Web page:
Mechanisms of Cardiac Fibrosis in Hypertension


  • Javier Díez MD, PhD

    1. From the Division of Cardiovascular Sciences, Centre for Applied Medical Research and the Department of Cardiology and Cardiovascular Surgery, University Clinic, University of Navarra, School of Medicine, Pamplona, Spain
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Javier Díez, MD, PhD, Area de Ciencias Cardiovasculares, Edificio CIMA, Avda. Pío XII, 55, 31008 Pamplona, Spain


Changes in the composition of cardiac tissue develop in hypertensive patients with left ventricular hypertrophy (ie, hypertensive heart disease) and lead to structural remodeling of the myocardium. One of these changes is related to the disruption of the equilibrium between the synthesis and degradation of collagen types I and III molecules, which results in an excessive accumulation of collagen types I and III fibers within the myocardium. Myocardial fibrosis is the consequence of a number of pathologic processes mediated by mechanical, neurohormonal, and cytokine routes. The clinical relevance of fibrosis is that it may contribute to heart failure and other cardiac complications in patients with hypertensive heart disease. This brief review focuses on the mechanisms of hypertensive myocardial fibrosis.

An exaggerated accumulation of fibrous tissue seen as a diffuse increase in fibers (ie, interstitial fibrosis) and as a localized deposition (ie, perivascular fibrosis and microscopic scarring) is one of the key features of structural remodeling of the hypertrophied left ventricle in hypertensive heart disease (HHD) (Figure 1). Various studies performed in human heart postmortem specimens1,2 and endomyocardial human biopsy samples3–5 have shown that collagen volume fraction (CVF) is significantly increased in the hearts of patients with HHD compared with that in normotensive participants.

Figure 1.

Endomyocardial tissue from a hypertensive patient with left ventricular hypertrophy showing perivascular fibrosis (A), microscopic scarring (B), and interstitial fibrosis (C). Sections were stained with Picrosirius red, and collagen tissue was identified in red.


The excess of collagen seen in hypertension is suggested to be the result of both increased collagen types I and III synthesis by cardiac fibroblasts and myofibroblasts and unchanged or decreased collagen types I and III degradation by matrix metalloproteinases.6 This notion is supported by experimental findings showing increased procollagen type I messenger RNA expression and diminished collagenase activity in the hypertrophied and fibrotic left ventricle of spontaneously hypertensive rats (SHRs).7,8 A number of factors might account for this disequilibrium (Figure 2).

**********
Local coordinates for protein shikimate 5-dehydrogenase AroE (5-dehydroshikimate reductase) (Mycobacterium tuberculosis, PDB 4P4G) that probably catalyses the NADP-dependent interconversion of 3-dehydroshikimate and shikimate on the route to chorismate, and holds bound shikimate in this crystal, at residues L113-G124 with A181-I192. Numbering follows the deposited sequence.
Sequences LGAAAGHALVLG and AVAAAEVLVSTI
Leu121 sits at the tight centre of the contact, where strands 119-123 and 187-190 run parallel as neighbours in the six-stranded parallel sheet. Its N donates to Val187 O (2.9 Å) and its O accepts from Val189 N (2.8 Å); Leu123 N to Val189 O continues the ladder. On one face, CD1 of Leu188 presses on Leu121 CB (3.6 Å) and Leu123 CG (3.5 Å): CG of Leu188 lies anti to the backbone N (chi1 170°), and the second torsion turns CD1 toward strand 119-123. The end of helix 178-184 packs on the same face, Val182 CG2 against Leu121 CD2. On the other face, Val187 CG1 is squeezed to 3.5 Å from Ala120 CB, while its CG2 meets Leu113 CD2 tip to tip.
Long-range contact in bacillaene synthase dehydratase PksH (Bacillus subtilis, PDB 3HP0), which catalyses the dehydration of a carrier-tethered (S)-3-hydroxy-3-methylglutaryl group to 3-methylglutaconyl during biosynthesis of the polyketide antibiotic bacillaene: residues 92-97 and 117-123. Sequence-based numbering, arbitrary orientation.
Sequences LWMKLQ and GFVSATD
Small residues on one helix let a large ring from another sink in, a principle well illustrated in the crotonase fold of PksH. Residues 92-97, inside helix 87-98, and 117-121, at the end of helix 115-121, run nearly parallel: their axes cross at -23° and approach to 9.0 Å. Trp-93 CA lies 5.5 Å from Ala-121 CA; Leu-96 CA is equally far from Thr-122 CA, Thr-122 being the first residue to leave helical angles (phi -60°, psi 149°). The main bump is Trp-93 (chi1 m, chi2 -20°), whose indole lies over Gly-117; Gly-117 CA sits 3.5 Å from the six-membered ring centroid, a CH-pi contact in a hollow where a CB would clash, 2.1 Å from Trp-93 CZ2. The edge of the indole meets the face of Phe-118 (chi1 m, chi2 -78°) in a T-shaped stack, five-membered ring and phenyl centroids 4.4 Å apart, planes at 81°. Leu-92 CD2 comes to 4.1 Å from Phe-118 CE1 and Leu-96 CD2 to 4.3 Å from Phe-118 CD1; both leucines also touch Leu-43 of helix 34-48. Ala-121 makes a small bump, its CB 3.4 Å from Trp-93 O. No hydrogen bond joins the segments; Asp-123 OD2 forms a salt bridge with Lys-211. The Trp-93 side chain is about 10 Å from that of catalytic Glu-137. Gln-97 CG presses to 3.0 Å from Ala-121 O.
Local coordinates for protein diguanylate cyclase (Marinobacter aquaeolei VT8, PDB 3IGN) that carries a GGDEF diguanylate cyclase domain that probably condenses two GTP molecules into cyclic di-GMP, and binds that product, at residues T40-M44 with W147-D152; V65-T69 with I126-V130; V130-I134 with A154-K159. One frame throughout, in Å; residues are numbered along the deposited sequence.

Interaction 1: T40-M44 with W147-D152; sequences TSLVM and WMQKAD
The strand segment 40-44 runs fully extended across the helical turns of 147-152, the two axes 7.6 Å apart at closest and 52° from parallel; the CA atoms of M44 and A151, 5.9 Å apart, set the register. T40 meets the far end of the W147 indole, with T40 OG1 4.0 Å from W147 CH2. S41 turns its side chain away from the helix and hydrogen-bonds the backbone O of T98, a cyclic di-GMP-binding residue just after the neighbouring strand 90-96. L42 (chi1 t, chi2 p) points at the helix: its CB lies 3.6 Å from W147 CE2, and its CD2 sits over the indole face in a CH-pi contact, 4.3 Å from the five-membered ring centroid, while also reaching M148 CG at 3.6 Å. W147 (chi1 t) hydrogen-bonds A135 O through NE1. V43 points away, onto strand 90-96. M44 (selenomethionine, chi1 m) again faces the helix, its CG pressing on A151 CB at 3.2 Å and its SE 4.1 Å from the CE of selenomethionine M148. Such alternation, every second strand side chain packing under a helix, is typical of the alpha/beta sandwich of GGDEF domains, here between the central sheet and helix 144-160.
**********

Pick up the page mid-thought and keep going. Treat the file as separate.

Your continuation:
Figure 2.

Mosaic of factors and interactions involved in the derangement of fibrillar collagen turnover in hypertensive heart disease.

Role of Mechanical Factors

As shown in in vivo experiments, pressure overload of the left ventricle is associated with increased collagen synthesis and reduced collagenase activity.9,10 In addition, in vitro studies have shown that collagen type I synthesis is stimulated and collagenase expression inhibited in cardiac fibroblasts submitted to mechanical load.9,10 Thus, hemodynamic overload of the left ventricle due to hypertension may contribute to ventricular fibrosis.

Several clinical observations support this possibility. Tanaka and colleagues1 reported that CVF increased from the outer to the inner third of the left ventricular free wall, probably reflecting transmural gradients of wall stress. Rossi2 found that the extent and severity of ventricular fibrosis paralleled the enlargement of cardiomyocytes. Finally, Querejeta and associates5 reported that CVF correlated with systolic blood pressure and pulse pressure in the myocardium of patients with HHD.

Role of Humoral Factors

Two types of findings suggest that nonhemodynamic factors also contribute to myocardial fibrosis in human hypertension. First, fibrosis has been identified in the left and right ventricles,11 the interventricular septum,5 and the left atria12 of patients with HHD. Second, it has been shown that the ability of antihypertensive treatment to regress fibrosis in hypertensive patients is independent of its antihypertensive efficacy.4,13 Thus, fibrosis could be the consequence of the loss of reciprocal regulation that normally exists between profibrotic and antifibrotic molecules (Table).6 Of particular importance are the effector hormones of the renin-angiotensin-aldosterone system (RAAS) and cytokines such as the transforming growth factor β (TGF-β).

Table Table.  Molecules Involved in the Regulation of Cardiac Collagen Network
Profibrotic Molecules
Vasoactive substances: angiotensin II, endothelin 1, norepinephrine
Adrenal hormones: aldosterone, deoxycorticosterone
Growth factors: TGF-β, connective tissue growth factor
Cytokines: cardiotrophin-1, interleukin 6
Other: osteopontin, thrombospondin, reactive oxygen species, prostaglandin E2, endogenous ligand of PPAR-γ, plasminogen activator inhibitor-1
Antifibrotic Molecules
Vasoactive substances: bradykinin, prostacyclin, nitric oxide, natriuretic peptides
Adrenal hormones: glucocorticoids
Cytokines: TNF-α, interleukin 1ß
Other: N-acetyl-seryl-aspartyl-lysyl-proline, endogenous ligands of PPAR-α, estrogens
Abbreviations: PPAR, peroxisome proliferator-activated receptor; TGF-ß, transforming growth factor β; TNF-α, tumor necrosis factor α.